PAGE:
Future voters coming together to take action
My name is Clarice Linskey, I am a high school student that is passionate about climate change.
Climate change causes extreme heat waves, unprecedented weather patterns, increased frequency and intensity of devastating forest fires, drought, flooding and rising sea levels. Not only does it affect the health and preservation of biodiversity on Earth, but also the safety of human societies. Real people have already lost their homes, their livelihoods, even their lives to the consequences of climate change. Modern youth, including myself, fear how many more have to lose everything to climate change in our lifetimes and beyond. This is why we advocate for change. We want corporations to understand that they are accelerating these detrimental effects. We want politicians from all levels of government to hear us and take action.
As future voters, Flagstaff youth are coming together to take action. On Sept. 7, Elders Climate Action is hosting a Town Hall meeting for all citizens to discuss climate change from 10 a.m.-12:30 p.m., followed by a Youth Climate Leadership Summit from 1 p.m.- 3 p.m. in which youth will come together and collaborate on ideas on how to advocate for change. These will both take place in the Coconino High School small auditorium. On Sept. 20, many Flagstaff schools are participating in the Global Climate Strike. Some schools plan to have a brief walk out during the school day while many other students will miss school to participate in the community-wide strike at City Hall from 10 a.m.- noon.
Disturbed by FMC’s actions
I consider the 8/27 Daily Sun article concerning the raid by FMC on the surgeons of the Northern Arizona Orthopedic group to be deeply disturbing.
My wife and are both professionals who have come to very much appreciate, over the last 10 years, the consistently effective, caring service we were provided by our surgeons from that group. Their expertise has made it possible for us to continue to live healthy, active lives.
What I found so very disturbing was the spurious claim of supposedly improved service to the community as the result of FMC’s actions. If the hospital had truly been interested in improving and strengthening available orthopedic services for our community, it is obvious that its administrators would have gone outside Flagstaff to hire additional, highly qualified orthopedic surgeons.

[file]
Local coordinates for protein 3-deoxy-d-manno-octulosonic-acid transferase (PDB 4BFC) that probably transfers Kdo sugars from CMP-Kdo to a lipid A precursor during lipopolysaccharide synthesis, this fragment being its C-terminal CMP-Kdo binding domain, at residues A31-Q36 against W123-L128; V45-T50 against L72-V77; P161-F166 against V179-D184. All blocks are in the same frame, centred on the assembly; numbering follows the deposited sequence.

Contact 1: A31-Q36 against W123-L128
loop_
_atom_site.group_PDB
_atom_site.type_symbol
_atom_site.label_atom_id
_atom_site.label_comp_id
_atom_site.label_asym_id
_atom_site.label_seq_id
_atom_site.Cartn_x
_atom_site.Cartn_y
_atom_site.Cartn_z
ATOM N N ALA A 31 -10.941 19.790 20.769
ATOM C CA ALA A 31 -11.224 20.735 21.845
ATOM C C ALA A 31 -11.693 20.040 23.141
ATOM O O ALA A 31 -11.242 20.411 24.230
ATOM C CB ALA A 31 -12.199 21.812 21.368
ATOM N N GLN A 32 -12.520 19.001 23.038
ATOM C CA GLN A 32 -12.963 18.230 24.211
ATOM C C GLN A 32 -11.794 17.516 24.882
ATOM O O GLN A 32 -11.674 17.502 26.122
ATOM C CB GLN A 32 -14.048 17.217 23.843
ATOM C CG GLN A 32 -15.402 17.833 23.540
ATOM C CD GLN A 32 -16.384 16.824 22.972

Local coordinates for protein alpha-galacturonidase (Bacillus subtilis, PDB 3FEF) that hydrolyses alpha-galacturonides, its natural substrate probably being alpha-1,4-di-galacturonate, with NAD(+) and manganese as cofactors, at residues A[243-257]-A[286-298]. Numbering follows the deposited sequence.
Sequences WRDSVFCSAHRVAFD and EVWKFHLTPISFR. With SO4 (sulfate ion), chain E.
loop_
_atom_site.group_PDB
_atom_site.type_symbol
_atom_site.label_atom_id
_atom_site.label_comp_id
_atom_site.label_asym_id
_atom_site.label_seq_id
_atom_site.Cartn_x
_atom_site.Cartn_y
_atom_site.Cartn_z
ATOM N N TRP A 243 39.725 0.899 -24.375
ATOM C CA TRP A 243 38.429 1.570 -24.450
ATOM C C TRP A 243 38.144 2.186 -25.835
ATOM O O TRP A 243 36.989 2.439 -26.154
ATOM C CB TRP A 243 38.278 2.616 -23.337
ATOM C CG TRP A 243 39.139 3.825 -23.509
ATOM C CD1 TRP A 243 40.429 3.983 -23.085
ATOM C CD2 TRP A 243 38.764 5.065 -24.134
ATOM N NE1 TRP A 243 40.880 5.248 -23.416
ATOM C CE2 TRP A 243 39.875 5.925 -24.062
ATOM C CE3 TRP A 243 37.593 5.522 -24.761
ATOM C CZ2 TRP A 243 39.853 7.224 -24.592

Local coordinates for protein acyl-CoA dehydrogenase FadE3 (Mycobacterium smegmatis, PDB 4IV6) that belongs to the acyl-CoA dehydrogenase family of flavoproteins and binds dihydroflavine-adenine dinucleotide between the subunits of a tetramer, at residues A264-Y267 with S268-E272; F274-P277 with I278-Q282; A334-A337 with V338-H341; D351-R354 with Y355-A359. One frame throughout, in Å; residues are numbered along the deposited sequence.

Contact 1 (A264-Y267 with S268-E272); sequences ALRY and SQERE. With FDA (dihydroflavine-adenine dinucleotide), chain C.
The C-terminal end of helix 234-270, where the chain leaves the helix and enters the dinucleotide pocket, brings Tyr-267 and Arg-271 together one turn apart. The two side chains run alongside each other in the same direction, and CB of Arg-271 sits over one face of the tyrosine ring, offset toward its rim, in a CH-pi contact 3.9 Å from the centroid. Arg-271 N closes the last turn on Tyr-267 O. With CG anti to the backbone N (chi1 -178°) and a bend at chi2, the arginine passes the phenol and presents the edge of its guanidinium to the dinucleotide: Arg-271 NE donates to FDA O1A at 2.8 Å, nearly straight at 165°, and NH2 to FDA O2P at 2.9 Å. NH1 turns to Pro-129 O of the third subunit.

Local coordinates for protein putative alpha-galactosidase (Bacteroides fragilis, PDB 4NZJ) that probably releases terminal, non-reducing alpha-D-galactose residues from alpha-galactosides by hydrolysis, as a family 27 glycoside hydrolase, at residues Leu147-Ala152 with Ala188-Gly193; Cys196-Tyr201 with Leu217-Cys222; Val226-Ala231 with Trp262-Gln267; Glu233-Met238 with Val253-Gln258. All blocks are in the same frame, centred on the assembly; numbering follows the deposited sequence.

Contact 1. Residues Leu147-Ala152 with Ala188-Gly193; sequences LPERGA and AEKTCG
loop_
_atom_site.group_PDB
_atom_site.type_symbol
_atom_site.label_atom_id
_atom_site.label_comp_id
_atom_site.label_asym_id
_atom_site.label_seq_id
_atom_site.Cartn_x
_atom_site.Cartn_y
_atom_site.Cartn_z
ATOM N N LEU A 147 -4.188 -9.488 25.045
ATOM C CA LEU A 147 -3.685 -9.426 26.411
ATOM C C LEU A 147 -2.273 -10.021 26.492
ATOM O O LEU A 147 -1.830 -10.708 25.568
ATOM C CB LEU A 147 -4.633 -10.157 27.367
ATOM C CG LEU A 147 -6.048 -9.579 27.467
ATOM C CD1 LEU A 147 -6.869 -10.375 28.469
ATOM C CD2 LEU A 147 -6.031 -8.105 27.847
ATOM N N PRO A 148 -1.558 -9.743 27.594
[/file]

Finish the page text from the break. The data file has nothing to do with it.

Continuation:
FRED L. CASMIR
Region boasts strong rural health program
Rural America needs more physicians. The Daily Sun’s article this past week, (“To boost workforce, med schools sell rural life,” Associated Press, Aug. 24) fails to mention the outstanding programs that exists right here at home.
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The University of Arizona Medical School’s Rural Health Professions Program has been exposing their medical students to rural medicine for years. Once enrolled in the RHPP, students have the opportunity to rotate to the Winslow Indian Health Care Center, Flagstaff Medical Center, Tuba City Regional Health Care Corporation and other rural facilities throughout our state. They are exposed to everything from surgery to family medicine. Local physicians are credentialed as Associate Professors of the U of A. We teach them how much different rural medicine is compared to the urban variety.
At the graduate level, at the Department of Surgery at the Banner University Medical Centers in Tucson and Phoenix, surgical residents have the opportunity to experience life as a rural surgeon. Residents rotate to the same facilities in Flagstaff, Tuba City and Winslow to work with general surgeons. They come to appreciate the high level of care we provide and the diversity of procedures that are performed.
I applaud the spotlight that the Daily Sun has put on the need for doctors in remote, less populated areas of our country. Highlighting the efforts by local physicians and surgeons in northeastern Arizona to teach in-state medical students allows our community to understand our commitment to quality and continuity.
Personally, I have already seen the fruits of my labor. The very first medical student I taught as part of the surgical RHPP in 2010 joined the WIHCC as a family physician when she finished her residency. She is an excellent physician and has been here three years with no intention of leaving.
I am very proud of the University of Arizona Medical School and the Surgery Programs in Phoenix and Tucson. They are committed to rural medicine. I am confident they will continue to succeed in their goal of encouraging physicians and surgeons to practice at rural sites.
Kudos to those who built Tuthill’s bike course
Traipsing through Tuthill Park one morning brought me to the bicycle course off the main parking lot and next to the ropes course. Since I hadn’t been to the park in awhile, I wanted to get a look at what’s been happening with all the clearing work that’s been going on, and was quite surprised to see how much has been done to the bike course.
To use the adjective of choice these days, it’s awesome. The first thing I noticed was the unsightly weeds are gone, but what really got my attention is the course has a professionally sculpted, and challenging, look to it. Then meandering, rising and falling through much of it are slatted wood tracks. Very cool.
Kudos to all who made the Tuthill Park bicycle course possible.